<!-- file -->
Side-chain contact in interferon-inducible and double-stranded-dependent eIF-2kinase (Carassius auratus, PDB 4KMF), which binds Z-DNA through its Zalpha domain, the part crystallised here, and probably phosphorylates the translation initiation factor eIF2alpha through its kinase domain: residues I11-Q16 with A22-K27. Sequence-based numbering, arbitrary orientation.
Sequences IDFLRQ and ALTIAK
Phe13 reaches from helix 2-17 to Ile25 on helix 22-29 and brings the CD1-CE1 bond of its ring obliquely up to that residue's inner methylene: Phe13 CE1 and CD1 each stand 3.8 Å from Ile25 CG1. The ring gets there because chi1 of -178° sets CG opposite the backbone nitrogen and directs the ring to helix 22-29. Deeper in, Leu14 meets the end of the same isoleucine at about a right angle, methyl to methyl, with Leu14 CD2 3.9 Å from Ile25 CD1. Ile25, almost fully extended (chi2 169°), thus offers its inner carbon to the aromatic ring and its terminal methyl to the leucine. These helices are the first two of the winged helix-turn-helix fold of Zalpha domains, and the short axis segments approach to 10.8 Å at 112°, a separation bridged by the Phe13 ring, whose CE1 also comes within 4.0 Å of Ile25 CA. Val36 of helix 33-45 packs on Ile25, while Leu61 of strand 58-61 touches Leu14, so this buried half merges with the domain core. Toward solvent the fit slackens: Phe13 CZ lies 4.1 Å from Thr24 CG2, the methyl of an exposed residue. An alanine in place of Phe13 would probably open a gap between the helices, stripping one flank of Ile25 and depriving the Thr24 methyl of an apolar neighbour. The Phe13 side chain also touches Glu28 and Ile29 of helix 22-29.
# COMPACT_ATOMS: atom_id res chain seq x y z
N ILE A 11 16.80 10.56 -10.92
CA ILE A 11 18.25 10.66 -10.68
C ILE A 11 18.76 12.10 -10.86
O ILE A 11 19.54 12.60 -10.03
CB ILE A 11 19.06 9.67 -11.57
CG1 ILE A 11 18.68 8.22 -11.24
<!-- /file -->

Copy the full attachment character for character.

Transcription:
Side-chain contact in interferon-inducible and double-stranded-dependent eIF-2kinase (Carassius auratus, PDB 4KMF), which binds Z-DNA through its Zalpha domain, the part crystallised here, and probably phosphorylates the translation initiation factor eIF2alpha through its kinase domain: residues I11-Q16 with A22-K27. Sequence-based numbering, arbitrary orientation.
Sequences IDFLRQ and ALTIAK
Phe13 reaches from helix 2-17 to Ile25 on helix 22-29 and brings the CD1-CE1 bond of its ring obliquely up to that residue's inner methylene: Phe13 CE1 and CD1 each stand 3.8 Å from Ile25 CG1. The ring gets there because chi1 of -178° sets CG opposite the backbone nitrogen and directs the ring to helix 22-29. Deeper in, Leu14 meets the end of the same isoleucine at about a right angle, methyl to methyl, with Leu14 CD2 3.9 Å from Ile25 CD1. Ile25, almost fully extended (chi2 169°), thus offers its inner carbon to the aromatic ring and its terminal methyl to the leucine. These helices are the first two of the winged helix-turn-helix fold of Zalpha domains, and the short axis segments approach to 10.8 Å at 112°, a separation bridged by the Phe13 ring, whose CE1 also comes within 4.0 Å of Ile25 CA. Val36 of helix 33-45 packs on Ile25, while Leu61 of strand 58-61 touches Leu14, so this buried half merges with the domain core. Toward solvent the fit slackens: Phe13 CZ lies 4.1 Å from Thr24 CG2, the methyl of an exposed residue. An alanine in place of Phe13 would probably open a gap between the helices, stripping one flank of Ile25 and depriving the Thr24 methyl of an apolar neighbour. The Phe13 side chain also touches Glu28 and Ile29 of helix 22-29.
# COMPACT_ATOMS: atom_id res chain seq x y z
N ILE A 11 16.80 10.56 -10.92
CA ILE A 11 18.25 10.66 -10.68
C ILE A 11 18.76 12.10 -10.86
O ILE A 11 19.54 12.60 -10.03
CB ILE A 11 19.06 9.67 -11.57
CG1 ILE A 11 18.68 8.22 -11.24